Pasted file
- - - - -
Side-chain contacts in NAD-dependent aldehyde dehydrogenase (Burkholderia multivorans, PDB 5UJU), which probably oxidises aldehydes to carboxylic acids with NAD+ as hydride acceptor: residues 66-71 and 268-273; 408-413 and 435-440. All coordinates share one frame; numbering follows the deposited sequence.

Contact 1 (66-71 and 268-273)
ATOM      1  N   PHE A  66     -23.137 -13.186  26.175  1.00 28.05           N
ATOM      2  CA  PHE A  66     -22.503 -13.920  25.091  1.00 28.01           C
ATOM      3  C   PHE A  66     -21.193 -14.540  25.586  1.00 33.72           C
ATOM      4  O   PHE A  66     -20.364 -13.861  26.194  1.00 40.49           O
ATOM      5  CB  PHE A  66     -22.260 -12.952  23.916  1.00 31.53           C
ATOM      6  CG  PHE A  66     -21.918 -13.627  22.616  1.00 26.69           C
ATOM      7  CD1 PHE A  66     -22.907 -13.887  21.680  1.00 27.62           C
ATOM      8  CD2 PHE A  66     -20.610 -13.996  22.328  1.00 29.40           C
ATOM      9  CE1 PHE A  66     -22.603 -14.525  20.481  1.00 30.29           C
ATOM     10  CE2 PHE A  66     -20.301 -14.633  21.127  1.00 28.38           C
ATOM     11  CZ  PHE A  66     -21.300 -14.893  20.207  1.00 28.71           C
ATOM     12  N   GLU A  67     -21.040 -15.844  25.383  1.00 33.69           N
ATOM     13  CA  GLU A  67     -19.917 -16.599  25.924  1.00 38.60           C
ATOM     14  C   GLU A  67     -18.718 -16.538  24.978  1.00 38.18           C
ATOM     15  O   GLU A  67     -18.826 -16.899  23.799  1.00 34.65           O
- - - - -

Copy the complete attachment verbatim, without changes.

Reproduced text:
Side-chain contacts in NAD-dependent aldehyde dehydrogenase (Burkholderia multivorans, PDB 5UJU), which probably oxidises aldehydes to carboxylic acids with NAD+ as hydride acceptor: residues 66-71 and 268-273; 408-413 and 435-440. All coordinates share one frame; numbering follows the deposited sequence.

Contact 1 (66-71 and 268-273)
ATOM      1  N   PHE A  66     -23.137 -13.186  26.175  1.00 28.05           N
ATOM      2  CA  PHE A  66     -22.503 -13.920  25.091  1.00 28.01           C
ATOM      3  C   PHE A  66     -21.193 -14.540  25.586  1.00 33.72           C
ATOM      4  O   PHE A  66     -20.364 -13.861  26.194  1.00 40.49           O
ATOM      5  CB  PHE A  66     -22.260 -12.952  23.916  1.00 31.53           C
ATOM      6  CG  PHE A  66     -21.918 -13.627  22.616  1.00 26.69           C
ATOM      7  CD1 PHE A  66     -22.907 -13.887  21.680  1.00 27.62           C
ATOM      8  CD2 PHE A  66     -20.610 -13.996  22.328  1.00 29.40           C
ATOM      9  CE1 PHE A  66     -22.603 -14.525  20.481  1.00 30.29           C
ATOM     10  CE2 PHE A  66     -20.301 -14.633  21.127  1.00 28.38           C
ATOM     11  CZ  PHE A  66     -21.300 -14.893  20.207  1.00 28.71           C
ATOM     12  N   GLU A  67     -21.040 -15.844  25.383  1.00 33.69           N
ATOM     13  CA  GLU A  67     -19.917 -16.599  25.924  1.00 38.60           C
ATOM     14  C   GLU A  67     -18.718 -16.538  24.978  1.00 38.18           C
ATOM     15  O   GLU A  67     -18.826 -16.899  23.799  1.00 34.65           O